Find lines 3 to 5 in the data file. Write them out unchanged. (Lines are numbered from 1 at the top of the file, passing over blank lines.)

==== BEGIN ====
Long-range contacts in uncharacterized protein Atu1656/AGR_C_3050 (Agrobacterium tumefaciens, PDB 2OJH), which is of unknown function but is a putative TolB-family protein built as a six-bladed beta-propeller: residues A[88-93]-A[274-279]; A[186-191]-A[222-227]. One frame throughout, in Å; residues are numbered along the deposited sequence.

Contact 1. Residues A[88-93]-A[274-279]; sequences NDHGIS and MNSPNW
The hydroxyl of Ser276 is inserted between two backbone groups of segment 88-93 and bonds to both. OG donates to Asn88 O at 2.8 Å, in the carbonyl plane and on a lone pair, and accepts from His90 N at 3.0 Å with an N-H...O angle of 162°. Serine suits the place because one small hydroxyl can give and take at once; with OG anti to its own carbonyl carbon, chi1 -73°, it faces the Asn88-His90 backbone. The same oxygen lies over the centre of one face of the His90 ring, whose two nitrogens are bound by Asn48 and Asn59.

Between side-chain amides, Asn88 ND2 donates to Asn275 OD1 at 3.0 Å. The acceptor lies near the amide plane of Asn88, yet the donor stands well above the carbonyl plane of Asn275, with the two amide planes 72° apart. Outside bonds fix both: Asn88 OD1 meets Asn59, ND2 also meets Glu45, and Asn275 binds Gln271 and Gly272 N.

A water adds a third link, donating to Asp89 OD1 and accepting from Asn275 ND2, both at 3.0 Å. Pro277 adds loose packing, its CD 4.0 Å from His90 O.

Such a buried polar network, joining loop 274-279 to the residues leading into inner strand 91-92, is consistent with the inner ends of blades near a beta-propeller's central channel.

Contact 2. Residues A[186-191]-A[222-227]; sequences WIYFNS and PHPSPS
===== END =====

The hydroxyl of Ser276 is inserted between two backbone groups of segment 88-93 and bonds to both. OG donates to Asn88 O at 2.8 Å, in the carbonyl plane and on a lone pair, and accepts from His90 N at 3.0 Å with an N-H...O angle of 162°. Serine suits the place because one small hydroxyl can give and take at once; with OG anti to its own carbonyl carbon, chi1 -73°, it faces the Asn88-His90 backbone. The same oxygen lies over the centre of one face of the His90 ring, whose two nitrogens are bound by Asn48 and Asn59.

Between side-chain amides, Asn88 ND2 donates to Asn275 OD1 at 3.0 Å. The acceptor lies near the amide plane of Asn88, yet the donor stands well above the carbonyl plane of Asn275, with the two amide planes 72° apart. Outside bonds fix both: Asn88 OD1 meets Asn59, ND2 also meets Glu45, and Asn275 binds Gln271 and Gly272 N.

A water adds a third link, donating to Asp89 OD1 and accepting from Asn275 ND2, both at 3.0 Å. Pro277 adds loose packing, its CD 4.0 Å from His90 O.